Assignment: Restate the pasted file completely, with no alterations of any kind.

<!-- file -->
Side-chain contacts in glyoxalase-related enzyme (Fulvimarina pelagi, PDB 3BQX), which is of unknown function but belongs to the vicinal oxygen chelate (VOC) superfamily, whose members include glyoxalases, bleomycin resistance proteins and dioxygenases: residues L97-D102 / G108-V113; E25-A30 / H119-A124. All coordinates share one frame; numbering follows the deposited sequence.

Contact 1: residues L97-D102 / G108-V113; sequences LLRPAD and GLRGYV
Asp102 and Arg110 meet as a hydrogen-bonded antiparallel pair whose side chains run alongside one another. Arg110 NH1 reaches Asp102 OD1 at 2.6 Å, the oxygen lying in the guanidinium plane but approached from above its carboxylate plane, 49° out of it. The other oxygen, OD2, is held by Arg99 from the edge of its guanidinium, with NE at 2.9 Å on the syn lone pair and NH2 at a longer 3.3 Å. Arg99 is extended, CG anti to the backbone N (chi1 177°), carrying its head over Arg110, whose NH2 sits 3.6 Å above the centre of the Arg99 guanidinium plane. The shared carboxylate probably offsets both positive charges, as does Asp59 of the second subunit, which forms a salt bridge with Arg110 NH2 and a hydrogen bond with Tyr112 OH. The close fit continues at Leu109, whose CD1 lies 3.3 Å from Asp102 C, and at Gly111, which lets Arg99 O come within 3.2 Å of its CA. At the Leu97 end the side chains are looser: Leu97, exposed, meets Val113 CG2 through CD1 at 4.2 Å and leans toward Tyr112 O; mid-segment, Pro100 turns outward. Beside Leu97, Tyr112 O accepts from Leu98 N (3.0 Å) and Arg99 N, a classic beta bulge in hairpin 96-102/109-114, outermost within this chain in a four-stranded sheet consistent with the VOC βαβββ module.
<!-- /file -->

Side-chain contacts in glyoxalase-related enzyme (Fulvimarina pelagi, PDB 3BQX), which is of unknown function but belongs to the vicinal oxygen chelate (VOC) superfamily, whose members include glyoxalases, bleomycin resistance proteins and dioxygenases: residues L97-D102 / G108-V113; E25-A30 / H119-A124. All coordinates share one frame; numbering follows the deposited sequence.

Contact 1: residues L97-D102 / G108-V113; sequences LLRPAD and GLRGYV
Asp102 and Arg110 meet as a hydrogen-bonded antiparallel pair whose side chains run alongside one another. Arg110 NH1 reaches Asp102 OD1 at 2.6 Å, the oxygen lying in the guanidinium plane but approached from above its carboxylate plane, 49° out of it. The other oxygen, OD2, is held by Arg99 from the edge of its guanidinium, with NE at 2.9 Å on the syn lone pair and NH2 at a longer 3.3 Å. Arg99 is extended, CG anti to the backbone N (chi1 177°), carrying its head over Arg110, whose NH2 sits 3.6 Å above the centre of the Arg99 guanidinium plane. The shared carboxylate probably offsets both positive charges, as does Asp59 of the second subunit, which forms a salt bridge with Arg110 NH2 and a hydrogen bond with Tyr112 OH. The close fit continues at Leu109, whose CD1 lies 3.3 Å from Asp102 C, and at Gly111, which lets Arg99 O come within 3.2 Å of its CA. At the Leu97 end the side chains are looser: Leu97, exposed, meets Val113 CG2 through CD1 at 4.2 Å and leans toward Tyr112 O; mid-segment, Pro100 turns outward. Beside Leu97, Tyr112 O accepts from Leu98 N (3.0 Å) and Arg99 N, a classic beta bulge in hairpin 96-102/109-114, outermost within this chain in a four-stranded sheet consistent with the VOC βαβββ module.